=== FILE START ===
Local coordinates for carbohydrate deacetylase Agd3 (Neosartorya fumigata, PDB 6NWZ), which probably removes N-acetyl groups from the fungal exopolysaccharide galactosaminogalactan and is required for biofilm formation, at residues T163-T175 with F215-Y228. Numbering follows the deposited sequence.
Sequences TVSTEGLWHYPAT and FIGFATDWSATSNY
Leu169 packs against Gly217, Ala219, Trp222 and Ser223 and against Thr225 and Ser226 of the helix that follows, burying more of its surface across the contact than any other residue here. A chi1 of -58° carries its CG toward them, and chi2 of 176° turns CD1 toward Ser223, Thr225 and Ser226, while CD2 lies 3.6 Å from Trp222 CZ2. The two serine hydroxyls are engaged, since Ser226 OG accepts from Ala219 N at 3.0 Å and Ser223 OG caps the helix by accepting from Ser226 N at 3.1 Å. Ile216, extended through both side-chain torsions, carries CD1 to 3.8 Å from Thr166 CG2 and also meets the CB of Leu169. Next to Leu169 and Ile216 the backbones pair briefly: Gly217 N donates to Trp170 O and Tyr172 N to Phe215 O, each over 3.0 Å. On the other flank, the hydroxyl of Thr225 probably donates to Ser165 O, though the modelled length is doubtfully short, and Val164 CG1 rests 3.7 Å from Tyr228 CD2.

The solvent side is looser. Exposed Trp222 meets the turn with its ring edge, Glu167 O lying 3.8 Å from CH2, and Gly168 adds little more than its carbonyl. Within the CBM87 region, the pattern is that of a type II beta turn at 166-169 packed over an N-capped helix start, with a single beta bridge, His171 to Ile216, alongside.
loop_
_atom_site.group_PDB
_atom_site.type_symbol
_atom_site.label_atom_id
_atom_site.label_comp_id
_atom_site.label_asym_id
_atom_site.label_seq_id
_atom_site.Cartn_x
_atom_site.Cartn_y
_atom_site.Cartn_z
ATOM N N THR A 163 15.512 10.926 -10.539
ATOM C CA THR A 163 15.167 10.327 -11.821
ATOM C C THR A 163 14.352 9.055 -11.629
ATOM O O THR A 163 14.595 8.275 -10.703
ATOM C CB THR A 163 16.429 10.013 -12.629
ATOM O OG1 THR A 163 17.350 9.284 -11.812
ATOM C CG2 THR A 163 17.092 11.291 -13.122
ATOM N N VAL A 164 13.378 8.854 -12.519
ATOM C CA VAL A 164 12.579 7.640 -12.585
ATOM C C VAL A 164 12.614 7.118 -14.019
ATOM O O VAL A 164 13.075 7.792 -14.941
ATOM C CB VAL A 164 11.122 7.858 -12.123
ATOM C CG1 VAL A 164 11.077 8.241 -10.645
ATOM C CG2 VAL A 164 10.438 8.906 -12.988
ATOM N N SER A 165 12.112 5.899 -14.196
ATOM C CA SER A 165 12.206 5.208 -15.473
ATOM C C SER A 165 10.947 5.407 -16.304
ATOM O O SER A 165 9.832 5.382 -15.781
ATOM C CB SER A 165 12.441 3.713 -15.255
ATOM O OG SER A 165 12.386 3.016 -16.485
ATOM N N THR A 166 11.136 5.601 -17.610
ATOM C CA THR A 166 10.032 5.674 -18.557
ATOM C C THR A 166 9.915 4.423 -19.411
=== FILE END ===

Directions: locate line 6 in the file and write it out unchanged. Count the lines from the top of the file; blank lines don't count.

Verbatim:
_atom_site.group_PDB